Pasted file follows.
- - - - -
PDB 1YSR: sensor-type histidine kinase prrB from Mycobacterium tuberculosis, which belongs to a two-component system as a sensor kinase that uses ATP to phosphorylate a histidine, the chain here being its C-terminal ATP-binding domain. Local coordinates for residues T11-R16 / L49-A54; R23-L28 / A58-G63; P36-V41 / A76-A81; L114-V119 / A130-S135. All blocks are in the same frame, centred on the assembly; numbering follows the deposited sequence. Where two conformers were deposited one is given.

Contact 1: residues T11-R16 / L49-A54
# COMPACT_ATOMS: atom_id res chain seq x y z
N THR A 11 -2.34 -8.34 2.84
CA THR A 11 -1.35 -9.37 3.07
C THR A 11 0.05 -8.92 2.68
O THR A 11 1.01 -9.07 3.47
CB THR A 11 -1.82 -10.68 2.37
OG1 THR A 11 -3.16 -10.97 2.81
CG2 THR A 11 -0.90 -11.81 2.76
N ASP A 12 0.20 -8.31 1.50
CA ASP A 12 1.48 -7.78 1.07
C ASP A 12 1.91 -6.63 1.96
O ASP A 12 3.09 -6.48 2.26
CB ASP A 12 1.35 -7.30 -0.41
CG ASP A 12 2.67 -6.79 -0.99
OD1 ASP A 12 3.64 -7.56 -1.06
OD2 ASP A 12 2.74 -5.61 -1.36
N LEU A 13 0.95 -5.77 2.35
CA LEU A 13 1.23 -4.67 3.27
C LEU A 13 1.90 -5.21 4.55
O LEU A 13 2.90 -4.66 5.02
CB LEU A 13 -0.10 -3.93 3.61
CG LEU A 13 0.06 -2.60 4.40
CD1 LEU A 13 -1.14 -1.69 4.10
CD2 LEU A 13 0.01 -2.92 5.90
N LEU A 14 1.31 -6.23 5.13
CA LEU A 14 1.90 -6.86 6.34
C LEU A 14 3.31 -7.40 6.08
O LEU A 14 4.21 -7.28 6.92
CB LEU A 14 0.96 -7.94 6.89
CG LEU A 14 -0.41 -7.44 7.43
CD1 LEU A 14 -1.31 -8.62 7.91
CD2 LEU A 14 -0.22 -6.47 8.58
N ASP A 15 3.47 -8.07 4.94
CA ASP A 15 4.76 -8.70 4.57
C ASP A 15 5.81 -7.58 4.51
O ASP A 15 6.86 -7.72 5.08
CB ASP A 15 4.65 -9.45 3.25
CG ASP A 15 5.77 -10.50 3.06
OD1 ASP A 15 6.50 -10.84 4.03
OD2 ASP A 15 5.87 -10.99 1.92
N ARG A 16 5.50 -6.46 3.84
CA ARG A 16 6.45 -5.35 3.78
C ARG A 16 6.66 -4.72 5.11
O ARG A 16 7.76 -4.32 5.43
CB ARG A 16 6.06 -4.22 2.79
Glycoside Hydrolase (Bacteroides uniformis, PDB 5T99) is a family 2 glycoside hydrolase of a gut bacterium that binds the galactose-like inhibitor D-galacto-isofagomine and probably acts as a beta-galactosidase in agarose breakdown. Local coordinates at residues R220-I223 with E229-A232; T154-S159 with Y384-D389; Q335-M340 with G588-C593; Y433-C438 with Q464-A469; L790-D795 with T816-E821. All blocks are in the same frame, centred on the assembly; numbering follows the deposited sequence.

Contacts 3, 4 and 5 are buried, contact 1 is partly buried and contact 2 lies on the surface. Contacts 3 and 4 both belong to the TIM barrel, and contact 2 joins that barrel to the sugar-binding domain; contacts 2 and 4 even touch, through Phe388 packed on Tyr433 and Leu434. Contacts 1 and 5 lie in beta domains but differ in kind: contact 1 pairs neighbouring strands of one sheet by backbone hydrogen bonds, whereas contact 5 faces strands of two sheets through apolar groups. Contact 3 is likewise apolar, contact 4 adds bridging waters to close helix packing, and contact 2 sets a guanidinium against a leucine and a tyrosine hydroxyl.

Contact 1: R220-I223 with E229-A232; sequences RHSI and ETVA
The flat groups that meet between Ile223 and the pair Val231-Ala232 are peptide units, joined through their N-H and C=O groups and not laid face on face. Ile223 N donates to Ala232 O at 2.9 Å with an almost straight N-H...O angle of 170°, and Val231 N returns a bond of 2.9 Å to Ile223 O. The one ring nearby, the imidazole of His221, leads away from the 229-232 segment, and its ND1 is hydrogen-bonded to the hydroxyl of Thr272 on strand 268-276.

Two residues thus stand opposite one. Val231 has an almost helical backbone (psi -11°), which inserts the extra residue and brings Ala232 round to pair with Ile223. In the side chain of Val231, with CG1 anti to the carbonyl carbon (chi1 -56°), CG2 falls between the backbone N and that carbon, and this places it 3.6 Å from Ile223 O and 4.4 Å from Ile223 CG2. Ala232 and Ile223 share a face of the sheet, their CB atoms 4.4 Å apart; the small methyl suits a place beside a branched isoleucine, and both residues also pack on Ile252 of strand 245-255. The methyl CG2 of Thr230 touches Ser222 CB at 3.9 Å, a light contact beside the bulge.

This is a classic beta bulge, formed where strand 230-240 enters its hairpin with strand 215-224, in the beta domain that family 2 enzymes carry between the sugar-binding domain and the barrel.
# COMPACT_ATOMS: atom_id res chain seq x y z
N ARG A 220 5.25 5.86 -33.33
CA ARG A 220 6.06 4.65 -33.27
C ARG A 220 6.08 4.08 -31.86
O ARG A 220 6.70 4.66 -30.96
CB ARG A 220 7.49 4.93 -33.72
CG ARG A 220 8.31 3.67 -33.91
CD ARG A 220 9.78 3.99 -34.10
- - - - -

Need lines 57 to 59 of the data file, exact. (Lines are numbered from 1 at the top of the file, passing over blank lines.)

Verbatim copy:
C ARG A 220 6.08 4.08 -31.86
O ARG A 220 6.70 4.66 -30.96
CB ARG A 220 7.49 4.93 -33.72